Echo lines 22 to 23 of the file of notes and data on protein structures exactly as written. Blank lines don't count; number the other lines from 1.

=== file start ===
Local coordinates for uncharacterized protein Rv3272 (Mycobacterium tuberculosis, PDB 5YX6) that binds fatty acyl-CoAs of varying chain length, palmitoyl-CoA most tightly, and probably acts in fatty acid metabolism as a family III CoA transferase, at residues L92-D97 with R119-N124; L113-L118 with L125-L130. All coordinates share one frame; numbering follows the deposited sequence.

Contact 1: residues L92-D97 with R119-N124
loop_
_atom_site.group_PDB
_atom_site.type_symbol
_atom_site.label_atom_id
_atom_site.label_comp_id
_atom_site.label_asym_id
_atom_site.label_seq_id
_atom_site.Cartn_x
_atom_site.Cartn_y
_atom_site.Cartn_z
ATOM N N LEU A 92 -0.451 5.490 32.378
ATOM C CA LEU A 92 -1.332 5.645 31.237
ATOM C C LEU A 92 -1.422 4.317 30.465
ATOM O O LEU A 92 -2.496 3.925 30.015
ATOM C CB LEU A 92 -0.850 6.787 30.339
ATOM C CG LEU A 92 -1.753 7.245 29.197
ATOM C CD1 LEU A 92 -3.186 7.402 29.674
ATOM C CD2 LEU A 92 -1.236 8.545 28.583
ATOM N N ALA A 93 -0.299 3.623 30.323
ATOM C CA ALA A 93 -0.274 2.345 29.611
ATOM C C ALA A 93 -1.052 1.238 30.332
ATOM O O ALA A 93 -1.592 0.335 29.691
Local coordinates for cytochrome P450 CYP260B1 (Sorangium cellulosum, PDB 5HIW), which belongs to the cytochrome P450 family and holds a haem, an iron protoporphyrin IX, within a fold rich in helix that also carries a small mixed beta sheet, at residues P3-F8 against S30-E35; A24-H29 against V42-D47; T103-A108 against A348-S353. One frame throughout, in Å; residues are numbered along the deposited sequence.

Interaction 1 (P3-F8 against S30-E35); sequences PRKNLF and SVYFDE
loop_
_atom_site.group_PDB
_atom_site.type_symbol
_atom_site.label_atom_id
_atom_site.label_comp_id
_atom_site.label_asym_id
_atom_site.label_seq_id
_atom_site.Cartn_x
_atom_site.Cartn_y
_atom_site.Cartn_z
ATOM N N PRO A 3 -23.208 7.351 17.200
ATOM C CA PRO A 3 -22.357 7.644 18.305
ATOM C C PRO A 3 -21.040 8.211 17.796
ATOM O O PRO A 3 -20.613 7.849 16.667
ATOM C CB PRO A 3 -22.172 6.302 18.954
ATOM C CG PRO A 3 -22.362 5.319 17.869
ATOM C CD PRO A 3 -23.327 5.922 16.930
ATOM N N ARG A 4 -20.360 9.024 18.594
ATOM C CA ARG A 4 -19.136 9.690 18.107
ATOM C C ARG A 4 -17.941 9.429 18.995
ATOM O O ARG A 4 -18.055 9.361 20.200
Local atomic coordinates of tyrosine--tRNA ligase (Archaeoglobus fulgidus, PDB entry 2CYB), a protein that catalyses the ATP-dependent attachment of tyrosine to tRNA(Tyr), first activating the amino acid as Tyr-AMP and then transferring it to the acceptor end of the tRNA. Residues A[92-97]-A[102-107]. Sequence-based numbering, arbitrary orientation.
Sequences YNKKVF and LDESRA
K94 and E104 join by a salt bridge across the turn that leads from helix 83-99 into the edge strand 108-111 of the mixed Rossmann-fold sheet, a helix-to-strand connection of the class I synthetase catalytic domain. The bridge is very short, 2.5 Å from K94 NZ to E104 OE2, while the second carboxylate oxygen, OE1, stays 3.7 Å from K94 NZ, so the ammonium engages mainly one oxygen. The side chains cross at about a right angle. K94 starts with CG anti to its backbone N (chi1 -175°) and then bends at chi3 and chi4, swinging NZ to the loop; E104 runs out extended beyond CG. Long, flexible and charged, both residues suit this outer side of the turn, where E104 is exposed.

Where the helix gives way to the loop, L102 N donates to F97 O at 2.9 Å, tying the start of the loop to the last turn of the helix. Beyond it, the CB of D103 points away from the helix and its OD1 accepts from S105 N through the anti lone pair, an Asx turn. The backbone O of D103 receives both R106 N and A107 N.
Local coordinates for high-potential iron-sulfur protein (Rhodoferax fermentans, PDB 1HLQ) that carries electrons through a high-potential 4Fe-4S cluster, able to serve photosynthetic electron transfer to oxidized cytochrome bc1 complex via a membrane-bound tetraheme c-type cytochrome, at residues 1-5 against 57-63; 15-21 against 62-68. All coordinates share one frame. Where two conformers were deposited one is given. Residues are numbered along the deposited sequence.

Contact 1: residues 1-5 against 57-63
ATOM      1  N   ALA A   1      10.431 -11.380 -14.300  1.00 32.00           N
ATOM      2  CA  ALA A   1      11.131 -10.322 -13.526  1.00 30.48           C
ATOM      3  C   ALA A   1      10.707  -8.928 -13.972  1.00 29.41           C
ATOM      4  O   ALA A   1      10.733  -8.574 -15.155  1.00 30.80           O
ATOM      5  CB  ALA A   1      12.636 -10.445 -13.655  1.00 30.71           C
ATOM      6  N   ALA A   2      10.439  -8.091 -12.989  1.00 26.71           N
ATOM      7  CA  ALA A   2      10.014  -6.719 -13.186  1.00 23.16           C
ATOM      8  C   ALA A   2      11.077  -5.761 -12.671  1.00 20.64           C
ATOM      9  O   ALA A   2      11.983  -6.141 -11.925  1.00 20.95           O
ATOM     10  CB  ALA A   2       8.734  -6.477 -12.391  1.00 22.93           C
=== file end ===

ATOM C CA ALA A 93 -0.274 2.345 29.611
ATOM C C ALA A 93 -1.052 1.238 30.332